What Does Your Homeowner’s Insurance Cover?

Many homeowners don’t know the fact that a homeowner’s insurance policy covers more than just the individual’s house. You must be aware of what your policy includes and what it excludes. For example, most people aren’t aware of this: More than 30% of U.S. heads of household who have homeowners insurance mistakenly believe flood damage is covered by a standard homeowners policy. Flood Insurance is in a category of its own and it is provided by the government rather than your local insurance company.

Most people think when they call an insurance agent and ask for homeowners insurance that all policies are the same. They are not. Regardless of what state you are in, there are different policies. To avoid making costly assumptions, it pays to know what’s included in your policy, especially because homeowners policies may differ from state to state.

Here are several surprising coverages that are typically included in homeowners insurance.

Mandated Upgrades and Spoiled Food Coverage
While home insurance policies vary, the standard basic policy is called an HO-3 home policy. Some insurance companies might call it something else, but HO-3 is the common name for it. This policy provides coverage for “ordinance or law,” which covers costs associated with bringing the property up to code after a covered loss.

For example, “If a house burned down and a new law requires homes to have sprinklers as in the state of Pennsylvania, upon rebuilding, the sprinklers would have to be installed. This coverage provides the money to do that, but there is a limit that is a percentage of the home coverage.”

The basic homeowners policy also provides coverage for the owner’s refrigerated items. If a power outage spoiled all your freezer and fridge items, the insured has coverage for up to $500 under this particular policy.

Slander, Libel and Dog-Bite Lawsuits
Homeowner’s coverage also protects you against liabilities such as oral or written publication of material that slanders or libels a person or organization.
The liability also protects dog owners. It provides a dig-bite protection for no additional cost. That protection can prevent a claim from taking a huge bite out of your bank account. An Insurance Information Institute study found the average cost of dog-bite claims was $26,166 in 2010, up from $24,840 in 2009.

Miscellaneous Accidents

If you were on a joy ride on your bicycle and accidentally drove into someone else and injured them, the medical and other bills will be collected from your homeowner’s policy. Or if you were on a business trip and while joking around, ended up injuring someone, the liability on your homeowner’s would cover that. The only time the liability will not cover damages will be if you injure a person on purpose.

Consumers should check their coverage whenever they suffer a loss or have a claim against them as it involves their property.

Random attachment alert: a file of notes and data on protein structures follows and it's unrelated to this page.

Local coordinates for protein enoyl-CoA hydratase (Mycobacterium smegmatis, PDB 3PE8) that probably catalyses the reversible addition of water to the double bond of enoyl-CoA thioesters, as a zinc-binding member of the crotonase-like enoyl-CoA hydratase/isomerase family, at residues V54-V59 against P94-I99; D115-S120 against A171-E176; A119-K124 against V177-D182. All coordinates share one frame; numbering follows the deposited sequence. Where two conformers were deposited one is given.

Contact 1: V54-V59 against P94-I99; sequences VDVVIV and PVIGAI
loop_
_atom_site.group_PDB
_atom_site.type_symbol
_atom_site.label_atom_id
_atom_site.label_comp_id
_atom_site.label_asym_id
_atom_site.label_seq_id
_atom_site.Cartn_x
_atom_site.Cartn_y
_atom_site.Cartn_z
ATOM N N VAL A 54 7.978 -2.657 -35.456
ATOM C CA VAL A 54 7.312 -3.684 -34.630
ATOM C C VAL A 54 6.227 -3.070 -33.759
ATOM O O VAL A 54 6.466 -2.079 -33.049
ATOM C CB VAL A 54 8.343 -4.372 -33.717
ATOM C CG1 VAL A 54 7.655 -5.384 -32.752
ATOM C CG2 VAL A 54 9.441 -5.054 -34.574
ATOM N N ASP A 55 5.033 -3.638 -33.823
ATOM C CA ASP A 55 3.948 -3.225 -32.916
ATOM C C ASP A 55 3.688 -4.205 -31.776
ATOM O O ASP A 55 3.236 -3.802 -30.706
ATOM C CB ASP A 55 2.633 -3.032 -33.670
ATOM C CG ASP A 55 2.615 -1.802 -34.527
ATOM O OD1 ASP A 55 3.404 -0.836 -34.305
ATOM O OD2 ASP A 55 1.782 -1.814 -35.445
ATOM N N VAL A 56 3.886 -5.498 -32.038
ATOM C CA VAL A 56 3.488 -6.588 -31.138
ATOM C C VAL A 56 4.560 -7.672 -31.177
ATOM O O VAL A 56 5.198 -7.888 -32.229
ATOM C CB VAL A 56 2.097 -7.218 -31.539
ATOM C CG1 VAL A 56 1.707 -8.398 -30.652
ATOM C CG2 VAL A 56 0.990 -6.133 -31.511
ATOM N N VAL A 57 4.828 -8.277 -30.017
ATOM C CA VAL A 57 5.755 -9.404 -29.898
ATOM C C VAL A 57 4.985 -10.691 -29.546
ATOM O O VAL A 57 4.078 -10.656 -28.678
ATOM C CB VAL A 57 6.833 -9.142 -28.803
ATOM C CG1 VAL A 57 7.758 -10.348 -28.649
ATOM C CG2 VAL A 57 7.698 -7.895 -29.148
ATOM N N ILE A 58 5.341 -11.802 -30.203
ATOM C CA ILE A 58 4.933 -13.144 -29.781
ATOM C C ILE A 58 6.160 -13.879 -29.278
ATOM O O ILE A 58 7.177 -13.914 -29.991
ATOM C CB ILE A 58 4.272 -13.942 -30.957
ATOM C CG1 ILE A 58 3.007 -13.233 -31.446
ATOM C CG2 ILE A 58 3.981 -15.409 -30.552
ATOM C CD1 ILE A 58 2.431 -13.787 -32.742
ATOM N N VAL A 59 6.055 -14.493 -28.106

Additional Living Expenses and Falling Objects

Damage caused by the weight of snow on a property, burst pipes and additional living expenses are also covered by homeowners insurance at no extra cost. For example, if a home is uninhabitable after a storm, which many homeowners faced following Hurricane Irene, the insurer will pay for hotel and restaurant bills.

However, some insurance companies limit the amount of coverage or amount of time they will cover bills for the insured. Check with your insurance agent for any limits or restrictions.

Damage caused by falling objects, such as defunct satellites, is also covered under standard homeowners insurance policies. The coverage includes damage to the property as well as belongings within the home.

Student Property

Home insurance also provides property coverage to members of your household. If a homeowner has a student away in college, the child’s personal property is covered under the parent’s policy. In fact, students who live in an on-campus dormitory will have most of their personal possessions covered under their parents’ homeowners insurance policy, according to the Insurance Information Institute. This coverage, typically called personal property coverage, is included at no extra charge.

However, students living off campus may not be covered by their parents’ policy and may need their own renters insurance.

Know What’s Not Covered

As I mentioned earlier, flood insurance isn’t covered in homeowner’s policy. Flood coverage is available through the federal government under the National Flood Insurance Program, but insurance agents sell the policies.In addition, basic homeowners insurance won’t pay for damage caused by an earthquake, routine wear and tear, or basic maintenance. If the insured’s heater or air conditioning unit breaks down because of old age, home insurance policies do not provide any coverage. And if you have jewelry stolen from your home, there is a limit on the amount of coverage provided. If you have special collections or items of above-average value, you need to make your agent aware of it, so you can decide if you would like to purchase additional insurance to cover it.

Now that you know what is covered and what isn’t, call your local agent to find out if that applies to your policy.

3 thoughts on “What Does Your Homeowner’s Insurance Cover?

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